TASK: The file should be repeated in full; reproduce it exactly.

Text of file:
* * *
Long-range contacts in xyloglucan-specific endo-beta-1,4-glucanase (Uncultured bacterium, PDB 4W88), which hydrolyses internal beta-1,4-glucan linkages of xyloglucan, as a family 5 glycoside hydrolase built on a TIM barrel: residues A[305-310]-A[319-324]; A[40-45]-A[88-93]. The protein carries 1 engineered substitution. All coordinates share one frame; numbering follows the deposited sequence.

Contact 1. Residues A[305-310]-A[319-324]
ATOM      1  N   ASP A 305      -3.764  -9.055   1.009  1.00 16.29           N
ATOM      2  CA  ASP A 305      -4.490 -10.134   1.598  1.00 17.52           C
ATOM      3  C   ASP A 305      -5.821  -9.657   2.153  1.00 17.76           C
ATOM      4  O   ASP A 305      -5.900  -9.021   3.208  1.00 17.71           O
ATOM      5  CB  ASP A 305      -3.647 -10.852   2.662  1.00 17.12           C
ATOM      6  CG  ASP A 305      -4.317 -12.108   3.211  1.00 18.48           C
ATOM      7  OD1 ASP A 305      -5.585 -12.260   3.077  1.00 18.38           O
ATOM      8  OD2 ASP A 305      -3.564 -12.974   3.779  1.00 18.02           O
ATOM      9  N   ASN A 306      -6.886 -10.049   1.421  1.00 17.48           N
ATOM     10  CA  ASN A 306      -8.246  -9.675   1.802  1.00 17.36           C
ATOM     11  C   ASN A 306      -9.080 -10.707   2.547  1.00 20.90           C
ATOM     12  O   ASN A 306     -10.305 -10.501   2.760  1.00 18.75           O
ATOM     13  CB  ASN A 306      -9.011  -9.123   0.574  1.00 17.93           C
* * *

Long-range contacts in xyloglucan-specific endo-beta-1,4-glucanase (Uncultured bacterium, PDB 4W88), which hydrolyses internal beta-1,4-glucan linkages of xyloglucan, as a family 5 glycoside hydrolase built on a TIM barrel: residues A[305-310]-A[319-324]; A[40-45]-A[88-93]. The protein carries 1 engineered substitution. All coordinates share one frame; numbering follows the deposited sequence.

Contact 1. Residues A[305-310]-A[319-324]
ATOM      1  N   ASP A 305      -3.764  -9.055   1.009  1.00 16.29           N
ATOM      2  CA  ASP A 305      -4.490 -10.134   1.598  1.00 17.52           C
ATOM      3  C   ASP A 305      -5.821  -9.657   2.153  1.00 17.76           C
ATOM      4  O   ASP A 305      -5.900  -9.021   3.208  1.00 17.71           O
ATOM      5  CB  ASP A 305      -3.647 -10.852   2.662  1.00 17.12           C
ATOM      6  CG  ASP A 305      -4.317 -12.108   3.211  1.00 18.48           C
ATOM      7  OD1 ASP A 305      -5.585 -12.260   3.077  1.00 18.38           O
ATOM      8  OD2 ASP A 305      -3.564 -12.974   3.779  1.00 18.02           O
ATOM      9  N   ASN A 306      -6.886 -10.049   1.421  1.00 17.48           N
ATOM     10  CA  ASN A 306      -8.246  -9.675   1.802  1.00 17.36           C
ATOM     11  C   ASN A 306      -9.080 -10.707   2.547  1.00 20.90           C
ATOM     12  O   ASN A 306     -10.305 -10.501   2.760  1.00 18.75           O
ATOM     13  CB  ASN A 306      -9.011  -9.123   0.574  1.00 17.93           C